[cryptography] Quick review of US Air Force (!) "Lightweight Portable *Security*" Linux Distribution
thierry.moreau at connotech.com
Fri Jun 10 11:55:10 EDT 2011
In another discussion, the link http://www.spi.dod.mil/lipose.htm was
mentioned. (LPS: Lightweight Portable Security)
I was intrigued by the idea of a trustworthy kernel, Linux, packaged as
a "features-lean" (my term) system, made available in s
not-so-cumbersome form factor and cost structure (bootable CD or USB
memory stick on x86 PCs), and providing this important lost item in a
security-minded geek tool box: a terminal for remote access to servers
characterized by trustworthy keyboard, display, and removable digital
media (where you can store secrets).
So, I quickly reviewed this thing. Generally neat. But I am quite sure
there are tons of things to fix (e.g. rng in support of SSH protocol
handshake seems to rely on haveged for entropy but implementation
minefield concerns remain).
Basically, the foundations of a secure system are (A) rng, (B) method
for hiding a secret, (C) assurance of software integrity, and (D) tamper
detection mechanism up to awakening someone who cares (no Linux system
call for the latter).
With respect to (C) assurance of software integrity, the LPS is
technically sound, but organizationally questionable. On the plus side,
you trust the Air Force, don't you, and if it's usable and you actually
do use it, you met the CYA criteria. On the minus side, usability and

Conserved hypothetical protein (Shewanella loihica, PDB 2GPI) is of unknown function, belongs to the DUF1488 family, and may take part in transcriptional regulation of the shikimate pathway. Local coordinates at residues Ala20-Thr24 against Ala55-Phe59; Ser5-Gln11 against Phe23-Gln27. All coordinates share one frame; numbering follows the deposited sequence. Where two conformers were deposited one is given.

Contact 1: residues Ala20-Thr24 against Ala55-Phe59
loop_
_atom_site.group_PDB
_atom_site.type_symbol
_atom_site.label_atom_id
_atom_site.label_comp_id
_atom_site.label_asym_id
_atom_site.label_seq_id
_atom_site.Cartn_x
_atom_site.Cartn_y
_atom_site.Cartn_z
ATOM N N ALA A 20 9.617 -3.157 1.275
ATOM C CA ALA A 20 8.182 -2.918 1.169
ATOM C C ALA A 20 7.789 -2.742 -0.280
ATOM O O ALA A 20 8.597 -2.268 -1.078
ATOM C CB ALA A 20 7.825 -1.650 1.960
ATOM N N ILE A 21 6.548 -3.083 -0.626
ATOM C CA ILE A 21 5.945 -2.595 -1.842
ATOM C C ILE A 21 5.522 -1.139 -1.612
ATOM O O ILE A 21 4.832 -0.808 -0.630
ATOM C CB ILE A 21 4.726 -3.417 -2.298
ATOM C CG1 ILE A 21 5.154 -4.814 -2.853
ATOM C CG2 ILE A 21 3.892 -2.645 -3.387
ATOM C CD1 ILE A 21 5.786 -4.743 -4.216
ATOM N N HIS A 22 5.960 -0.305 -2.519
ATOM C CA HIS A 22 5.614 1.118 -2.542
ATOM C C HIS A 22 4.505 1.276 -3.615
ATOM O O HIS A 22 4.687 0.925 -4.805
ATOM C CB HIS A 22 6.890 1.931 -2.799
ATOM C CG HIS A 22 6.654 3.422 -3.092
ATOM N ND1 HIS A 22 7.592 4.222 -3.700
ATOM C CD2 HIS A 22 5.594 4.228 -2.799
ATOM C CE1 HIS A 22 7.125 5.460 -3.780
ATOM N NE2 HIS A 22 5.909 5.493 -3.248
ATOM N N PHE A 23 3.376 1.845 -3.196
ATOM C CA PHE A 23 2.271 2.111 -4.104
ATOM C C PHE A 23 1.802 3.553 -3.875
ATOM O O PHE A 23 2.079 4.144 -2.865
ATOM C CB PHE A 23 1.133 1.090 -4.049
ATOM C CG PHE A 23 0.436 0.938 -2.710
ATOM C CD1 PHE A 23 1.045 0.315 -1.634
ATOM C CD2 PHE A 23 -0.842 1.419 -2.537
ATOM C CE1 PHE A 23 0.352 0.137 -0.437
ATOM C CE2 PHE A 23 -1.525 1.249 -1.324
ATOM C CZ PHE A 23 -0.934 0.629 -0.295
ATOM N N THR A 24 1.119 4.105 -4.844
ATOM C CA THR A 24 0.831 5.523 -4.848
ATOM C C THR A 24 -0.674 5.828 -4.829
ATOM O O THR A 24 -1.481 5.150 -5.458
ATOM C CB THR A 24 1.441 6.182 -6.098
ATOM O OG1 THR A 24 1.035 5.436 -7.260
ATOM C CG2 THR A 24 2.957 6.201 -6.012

affordability weighted much more than any customization requirements
(say I would like my own list of trusted CAs in the browser client in
this trusted client environment, plus security fixes are facts of life
and Air-Force-in-the-loop is much more demanding than just trusting them
in the first place).
The plain organizational bug is that this is a (specialized) Linux
distribution without providing access to the source code.
Let me whine a moment. I don't want to be forced to trust the Air Force
simply because they benefited from GPL-ed software that they
re-distribute. It's unfair that they wouldn't let me to likewise benefit
per GPL terms and conditions.
As a reviewer, my background is installation of Linux Crux (something
like Linux-from-scratch, but workable) for software assurance on the
*server* side (the "Open source HSM" idea). So, I am in a position to
appreciate the relevance and technical intricacies of the equivalent
process for the *client* side that the air force went through. But their
apparent non-compliance to GPL provisions is disturbing.
- I share partial results of my limited review.
- Should I ask Obama (or whoever in the Air Force organization) for the
source code of the LPS components that are GPL, or is this privilege
reserved for the respective copyright holders of these components?
- Anybody has examples of source code distribution practical
arrangements for other specialized Linux distributions?
- Anyone else sees the relevance of the LPS basic ideas? If not, how do
I make sure my SSH connection to my secure server is not hacked locally
on my laptop given that my children could have had root access to it at
least on one occasion? (OK, I could trust them more than the Air Force,
but you should see the point.)
- Thierry Moreau
CONNOTECH Experts-conseils inc.
9130 Place de Montgolfier
Montreal, QC, Canada H2M 2A1
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